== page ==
• MrsDalloway

        The Guide reviews are all of current versions at the time of writing, so maybe by 2007/08 it was already messed around with and that’s what he was reviewing? I have a lovely vintage bottle thanks to your review and ebay.

      • Oh yes: I had a bottle from the early 2000’s and it was a sharp horror.

        The vintage edt is divine

  3. FINALLY !!! THANK YOU….. I am still wearing Nocturnes…after 33 years and numerous bottles…..

    • Brie

      And a beautiful and befitting review…by the way……

    • SO GLAD you are still reading me! Obviously, this review is for you. I couldn’t do it until it happened naturally and spontaneously, and I was lying in bed last night reading, reached out for the extrait, and found that I had to go and write about it.

      Why do you think you have worn this particular perfume for so long? Do you agree about the contemplative aspect within the perfume despite the lavish plumes of the offset?

      • yes, not only reading and lurking but have tried leaving a few comments which get deleted…don’t know why…had to resort to my old name to get the comment in!

        why do I still wear it? Because of what you wrote in the last paragraph….undeterred …with a frisk gleaming core…that would be me….this fragrance suits me and has managed to suit me through all of my various incarnations over the past thirty some odd years…and when I smell it my mood is instantly elevated….and you already know the story behind how I happened upon it….so there it is….

        and yes, there is most definitely a contemplative aspect about Nocturnes…which is why I love it so….

      • Yes. Definitely mood elevating, immediately!

  4. MrsDalloway

    Heh, no idea where I stand between you and Luca on this, but I love the ‘Don’t you believe…’ tag. Hope you’re going to apply it retrospectively in your archive.

    I ordered a bottle of Ombre Rose and a sample of Vaniglia del Madagascar from Roullier White today. It’s going to be a sweet smelling autumn.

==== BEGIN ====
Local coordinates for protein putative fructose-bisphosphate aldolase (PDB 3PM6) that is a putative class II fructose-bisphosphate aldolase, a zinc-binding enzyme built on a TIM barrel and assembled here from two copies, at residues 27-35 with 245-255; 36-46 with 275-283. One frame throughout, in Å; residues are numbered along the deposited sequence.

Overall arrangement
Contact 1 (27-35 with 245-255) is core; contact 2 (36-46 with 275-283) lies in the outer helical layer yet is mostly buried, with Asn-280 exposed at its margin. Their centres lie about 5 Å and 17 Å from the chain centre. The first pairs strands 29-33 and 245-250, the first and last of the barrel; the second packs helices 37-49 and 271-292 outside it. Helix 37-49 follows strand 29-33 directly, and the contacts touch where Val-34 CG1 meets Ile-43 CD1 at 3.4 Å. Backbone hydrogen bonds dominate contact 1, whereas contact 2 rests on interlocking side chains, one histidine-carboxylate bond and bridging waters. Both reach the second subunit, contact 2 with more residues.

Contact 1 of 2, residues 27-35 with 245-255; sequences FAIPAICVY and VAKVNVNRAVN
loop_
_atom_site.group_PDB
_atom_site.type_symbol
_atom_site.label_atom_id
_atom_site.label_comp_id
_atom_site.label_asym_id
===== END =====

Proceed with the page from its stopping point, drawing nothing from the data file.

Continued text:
• Get some of this as well while you are at it! Those three would make a perfect trio.

      • MrsDalloway

        Hmm, there are some nice looking vintage bottles on eBay. But I’ve just bought an ounce of vintage Infini parfum – another consequence of reading this blog with no willpower! – so I’d better sit on the plastic for now…

  5. Can’t think of a better time to appreciate Nocturnes than when you wore it. Really lovely.

  6. I still love Nocturnes too and there is still some left in my vintage bottle. I fell in love with it in Paris many years ago, as well as Ivoire (which I also have in vintage). They were my special perfumes years ago along with Givenchy L’Interdit.

    • Ivoire! I adore it, totally and absolutely, but not on me – it needs a woman’s skin. Nocturnes suits me perfectly, somehow. Probably because it has so many of my favourite notes: the jasmine/tuberose, the mandarin/orange, and the vetiver and the vanilla. Also, there are no nasty musks at the end, which is a big relief. I remember one day when it had been snowing, and the sunlight on the glinting ice was SUCH a delightful accompaniment to the scent on my skin I can’t tell you. I love that about perfume: that happiness that can really surround you when it feels right.

      • OnWingsofSaffron

        Ivoire – only on a woman’s skin: I wonder why? On my skin vintage Ivoire smells as if I were a vada pav street vendour in New Delhi washing his hands. Seriously, it isn’t sugar and spice and everything nice – on me – it is very heavy on coumarin and somewhat soapy, but in a good way.

      • On me it just smells wrong but I am sure it just depends on the person. I suppose I have some idealised image of it on a ‘rare blonde’, as I entitled my review.

  7. I have Nocturnes in the edt and the extrait and both are just too lovely. It is one of those scents I wear during the summer when I need something sparkling for fragrance. This is definitely a fragrance that sparkles.

  8. I am replying to the photo of Donald “Dump” that you posted but the content is no longer available. I am sure It was an interesting read and that I would be in total agreement.